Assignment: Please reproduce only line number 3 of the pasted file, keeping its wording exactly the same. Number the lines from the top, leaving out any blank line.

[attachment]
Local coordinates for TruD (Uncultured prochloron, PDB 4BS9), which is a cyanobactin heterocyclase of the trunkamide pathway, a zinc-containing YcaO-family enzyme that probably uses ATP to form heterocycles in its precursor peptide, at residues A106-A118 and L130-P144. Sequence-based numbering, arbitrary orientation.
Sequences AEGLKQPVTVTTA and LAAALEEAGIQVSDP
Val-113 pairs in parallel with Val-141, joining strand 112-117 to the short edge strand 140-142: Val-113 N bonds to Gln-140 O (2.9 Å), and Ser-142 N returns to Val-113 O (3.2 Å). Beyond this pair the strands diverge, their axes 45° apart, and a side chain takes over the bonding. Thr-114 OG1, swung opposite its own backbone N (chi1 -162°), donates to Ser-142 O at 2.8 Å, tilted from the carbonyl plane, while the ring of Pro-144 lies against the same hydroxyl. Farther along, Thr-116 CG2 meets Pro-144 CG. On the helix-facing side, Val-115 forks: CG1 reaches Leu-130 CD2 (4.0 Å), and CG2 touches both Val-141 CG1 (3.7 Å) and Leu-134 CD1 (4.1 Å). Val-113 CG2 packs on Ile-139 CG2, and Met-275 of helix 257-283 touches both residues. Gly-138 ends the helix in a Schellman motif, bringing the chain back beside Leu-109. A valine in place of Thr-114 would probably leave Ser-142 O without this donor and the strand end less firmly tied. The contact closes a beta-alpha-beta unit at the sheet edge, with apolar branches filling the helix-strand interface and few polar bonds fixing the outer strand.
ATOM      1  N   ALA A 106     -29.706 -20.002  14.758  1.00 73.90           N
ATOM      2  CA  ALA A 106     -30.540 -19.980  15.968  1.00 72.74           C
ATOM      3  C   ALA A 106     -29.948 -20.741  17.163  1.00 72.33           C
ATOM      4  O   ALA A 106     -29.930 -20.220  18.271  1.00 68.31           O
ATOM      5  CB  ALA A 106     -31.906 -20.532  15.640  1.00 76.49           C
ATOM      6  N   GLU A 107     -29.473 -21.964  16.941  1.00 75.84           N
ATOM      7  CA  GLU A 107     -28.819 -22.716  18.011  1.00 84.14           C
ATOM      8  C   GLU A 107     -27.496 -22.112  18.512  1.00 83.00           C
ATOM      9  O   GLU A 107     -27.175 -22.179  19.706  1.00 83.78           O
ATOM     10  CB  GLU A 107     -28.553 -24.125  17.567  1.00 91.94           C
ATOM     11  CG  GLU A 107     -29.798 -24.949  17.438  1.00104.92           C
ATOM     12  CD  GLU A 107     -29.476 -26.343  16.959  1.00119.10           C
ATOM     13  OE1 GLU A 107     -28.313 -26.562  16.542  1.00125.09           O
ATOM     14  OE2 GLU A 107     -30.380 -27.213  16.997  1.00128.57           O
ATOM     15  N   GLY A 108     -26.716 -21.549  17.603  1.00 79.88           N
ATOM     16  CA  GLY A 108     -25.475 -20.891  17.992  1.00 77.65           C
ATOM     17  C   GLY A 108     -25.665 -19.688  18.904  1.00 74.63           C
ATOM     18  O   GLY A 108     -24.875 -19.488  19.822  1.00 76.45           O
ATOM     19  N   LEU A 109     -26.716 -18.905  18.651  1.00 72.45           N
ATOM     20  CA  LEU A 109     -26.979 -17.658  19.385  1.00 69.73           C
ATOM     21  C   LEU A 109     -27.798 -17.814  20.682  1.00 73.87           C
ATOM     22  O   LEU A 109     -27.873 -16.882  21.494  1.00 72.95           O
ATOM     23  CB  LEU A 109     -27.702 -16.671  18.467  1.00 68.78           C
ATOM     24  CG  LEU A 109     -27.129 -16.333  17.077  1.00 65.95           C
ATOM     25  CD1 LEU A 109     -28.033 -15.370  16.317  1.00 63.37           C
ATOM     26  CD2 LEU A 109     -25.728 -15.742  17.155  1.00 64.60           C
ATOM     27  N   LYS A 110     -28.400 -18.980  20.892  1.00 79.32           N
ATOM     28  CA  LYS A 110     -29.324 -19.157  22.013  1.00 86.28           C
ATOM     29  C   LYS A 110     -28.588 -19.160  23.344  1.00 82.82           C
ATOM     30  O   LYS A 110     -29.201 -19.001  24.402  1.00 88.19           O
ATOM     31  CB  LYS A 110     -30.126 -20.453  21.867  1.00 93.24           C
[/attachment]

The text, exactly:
Val-113 pairs in parallel with Val-141, joining strand 112-117 to the short edge strand 140-142: Val-113 N bonds to Gln-140 O (2.9 Å), and Ser-142 N returns to Val-113 O (3.2 Å). Beyond this pair the strands diverge, their axes 45° apart, and a side chain takes over the bonding. Thr-114 OG1, swung opposite its own backbone N (chi1 -162°), donates to Ser-142 O at 2.8 Å, tilted from the carbonyl plane, while the ring of Pro-144 lies against the same hydroxyl. Farther along, Thr-116 CG2 meets Pro-144 CG. On the helix-facing side, Val-115 forks: CG1 reaches Leu-130 CD2 (4.0 Å), and CG2 touches both Val-141 CG1 (3.7 Å) and Leu-134 CD1 (4.1 Å). Val-113 CG2 packs on Ile-139 CG2, and Met-275 of helix 257-283 touches both residues. Gly-138 ends the helix in a Schellman motif, bringing the chain back beside Leu-109. A valine in place of Thr-114 would probably leave Ser-142 O without this donor and the strand end less firmly tied. The contact closes a beta-alpha-beta unit at the sheet edge, with apolar branches filling the helix-strand interface and few polar bonds fixing the outer strand.